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I found nichtentheils in an old 17th century treatise … What does it mean?

Context:

Folgen etliche Exempla diminutionum, sind aber nichtentheils auff Instrumenten […] zugebrauchen.

  • 1
    Heute unbekannt. Ich würde " nicht" oder "kaum" vermuten. Hier könnte nur das DWB, Deutsches Wörterbuch, von Grimm helfen. – rogermue Aug 31 '15 at 13:42
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    Are you sure it's "nichtentheils"? When I look at several results Google Books transcribes at "nichtentheils", what I actually read is "mehrentheils" (for the most part, largely, for the majority of them), and that would make sense in your context, too. – dirkt Aug 31 '15 at 15:31
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    DWB doesn't know about it, for what it is worth. – A scan from the book would be great. – chirlu Aug 31 '15 at 15:36
  • See my answer for the source. – reinierpost Feb 17 '16 at 13:47
  • Apparently it occurs in OCRs for multiple sources. – reinierpost Sep 4 '16 at 20:20
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While not completely implausible as an obsolete German word, it's still quite implausible, and I am sure it's not what nichtentheils is. If this word had ever existed, it would appear in modern editions with the modernised spelling nichtenteils. But this spelling is completely unknown to Google.

I looked at the few Google Books hits for nichtentheils. Every single instance is a blatantly obvious OCR error. The actual word is mehrentheils, or in modernised spelling mehrenteils. In fraktur type, m looks similar to ni, e looks similar to c and r looks similar to t. Apparently a rogue spot over the right half of the initial m is enough to put Google's OCR algorithm on the wrong track. Still, presumably this can only happen because mehrenteils is a relatively rare word and (again presumably) not built into Google's OCR dictionary.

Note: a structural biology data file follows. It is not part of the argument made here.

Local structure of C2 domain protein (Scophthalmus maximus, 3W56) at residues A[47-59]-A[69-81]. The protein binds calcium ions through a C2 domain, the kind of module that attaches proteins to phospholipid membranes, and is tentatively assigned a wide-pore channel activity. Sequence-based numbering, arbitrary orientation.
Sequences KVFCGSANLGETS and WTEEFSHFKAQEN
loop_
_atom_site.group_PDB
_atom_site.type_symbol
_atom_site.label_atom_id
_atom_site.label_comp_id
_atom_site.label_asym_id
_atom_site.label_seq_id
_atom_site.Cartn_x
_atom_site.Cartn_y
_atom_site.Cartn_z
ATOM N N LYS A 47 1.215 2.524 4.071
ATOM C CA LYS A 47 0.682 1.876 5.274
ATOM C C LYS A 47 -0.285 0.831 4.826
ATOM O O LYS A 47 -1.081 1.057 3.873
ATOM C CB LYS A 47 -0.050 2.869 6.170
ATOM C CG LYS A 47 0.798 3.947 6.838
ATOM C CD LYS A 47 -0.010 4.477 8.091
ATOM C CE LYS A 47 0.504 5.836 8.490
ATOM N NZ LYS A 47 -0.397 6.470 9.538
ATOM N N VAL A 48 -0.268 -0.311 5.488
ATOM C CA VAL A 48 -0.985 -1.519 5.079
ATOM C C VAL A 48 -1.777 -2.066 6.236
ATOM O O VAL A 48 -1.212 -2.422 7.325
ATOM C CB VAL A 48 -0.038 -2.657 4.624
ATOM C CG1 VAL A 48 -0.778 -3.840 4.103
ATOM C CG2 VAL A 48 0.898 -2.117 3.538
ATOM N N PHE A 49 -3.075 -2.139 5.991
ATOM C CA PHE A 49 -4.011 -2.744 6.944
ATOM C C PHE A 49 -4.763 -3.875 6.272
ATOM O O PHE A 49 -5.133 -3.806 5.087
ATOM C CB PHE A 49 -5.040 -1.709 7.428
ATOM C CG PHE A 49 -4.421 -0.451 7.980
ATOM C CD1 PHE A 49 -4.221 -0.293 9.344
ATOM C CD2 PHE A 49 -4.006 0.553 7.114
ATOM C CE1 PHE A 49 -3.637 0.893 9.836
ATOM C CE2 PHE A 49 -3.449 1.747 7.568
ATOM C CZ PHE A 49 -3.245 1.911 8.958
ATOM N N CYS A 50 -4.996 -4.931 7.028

Mehrenteils is still (very rarely) used in formal language, but its synonyms größtenteils and meistens are vastly more common. The word translates as mostly or (quite literally) as for the most part.

Obviously it is a very bad idea to rely on OCR for reading old books. You should always use the original text. It really doesn't take long to get used to fraktur.

PS: I just realised that dirkt has made the same observation before in a comment, though he stated it less confidently.

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Supposing the word "nichtentheils" ever existed: It's possible that "nichtentheils" has later been modified to "nichtenteils" as many Names and Words which now are written only with a "t" have been eralier written with "th" like: Thal=Tal.

This contains at least two words we actually use: "nichts" nothing and "Teil" Piece/Part or "nichtens" which is more or less equivalent to the expression "mit Nichten": Which is a kind of negation like "not even". Which seems to fit with the context of your sentence!

Therefore i would assume that "nichtentheils" means something like "not even partly" or "no part of it" or something like this.

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The source, a book by Hugo Goldschmidt published in 1892, says mehrentheils. The OCR software used there clearly doesn't handle Fraktur very well.

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Ein zusammengesetztes Wort aus:

  • nichten: sehr altertümlich für das heutige nicht (1)
  • theils: alte Schreibweise für teils = Wortendung in der Bedeutung von anteilig (2)

Heutzutage würde man keinesfalls bzw. gar nicht bzw. überhaupt nicht verwenden. Siehe auch das im Amtsdeutsch gebräuchliche mitnichten (3).

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